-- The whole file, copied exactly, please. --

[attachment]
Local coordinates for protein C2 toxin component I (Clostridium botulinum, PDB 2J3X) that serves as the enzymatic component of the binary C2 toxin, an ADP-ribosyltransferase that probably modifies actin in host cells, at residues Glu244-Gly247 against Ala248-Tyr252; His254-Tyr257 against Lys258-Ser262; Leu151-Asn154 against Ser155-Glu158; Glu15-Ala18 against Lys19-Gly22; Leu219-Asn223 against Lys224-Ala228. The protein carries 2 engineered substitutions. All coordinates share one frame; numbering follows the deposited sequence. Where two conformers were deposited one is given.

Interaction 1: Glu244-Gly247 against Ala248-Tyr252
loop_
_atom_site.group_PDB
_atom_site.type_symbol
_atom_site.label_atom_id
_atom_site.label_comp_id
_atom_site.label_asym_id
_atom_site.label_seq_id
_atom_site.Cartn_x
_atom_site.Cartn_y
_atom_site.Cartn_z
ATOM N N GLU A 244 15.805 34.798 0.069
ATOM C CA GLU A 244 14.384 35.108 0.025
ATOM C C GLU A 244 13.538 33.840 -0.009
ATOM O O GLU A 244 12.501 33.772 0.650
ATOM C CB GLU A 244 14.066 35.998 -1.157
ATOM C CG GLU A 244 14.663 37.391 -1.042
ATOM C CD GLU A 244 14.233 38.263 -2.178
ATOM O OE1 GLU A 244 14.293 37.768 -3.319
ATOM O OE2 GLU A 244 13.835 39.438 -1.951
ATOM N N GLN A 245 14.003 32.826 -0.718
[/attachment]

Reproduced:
Local coordinates for protein C2 toxin component I (Clostridium botulinum, PDB 2J3X) that serves as the enzymatic component of the binary C2 toxin, an ADP-ribosyltransferase that probably modifies actin in host cells, at residues Glu244-Gly247 against Ala248-Tyr252; His254-Tyr257 against Lys258-Ser262; Leu151-Asn154 against Ser155-Glu158; Glu15-Ala18 against Lys19-Gly22; Leu219-Asn223 against Lys224-Ala228. The protein carries 2 engineered substitutions. All coordinates share one frame; numbering follows the deposited sequence. Where two conformers were deposited one is given.

Interaction 1: Glu244-Gly247 against Ala248-Tyr252
loop_
_atom_site.group_PDB
_atom_site.type_symbol
_atom_site.label_atom_id
_atom_site.label_comp_id
_atom_site.label_asym_id
_atom_site.label_seq_id
_atom_site.Cartn_x
_atom_site.Cartn_y
_atom_site.Cartn_z
ATOM N N GLU A 244 15.805 34.798 0.069
ATOM C CA GLU A 244 14.384 35.108 0.025
ATOM C C GLU A 244 13.538 33.840 -0.009
ATOM O O GLU A 244 12.501 33.772 0.650
ATOM C CB GLU A 244 14.066 35.998 -1.157
ATOM C CG GLU A 244 14.663 37.391 -1.042
ATOM C CD GLU A 244 14.233 38.263 -2.178
ATOM O OE1 GLU A 244 14.293 37.768 -3.319
ATOM O OE2 GLU A 244 13.835 39.438 -1.951
ATOM N N GLN A 245 14.003 32.826 -0.718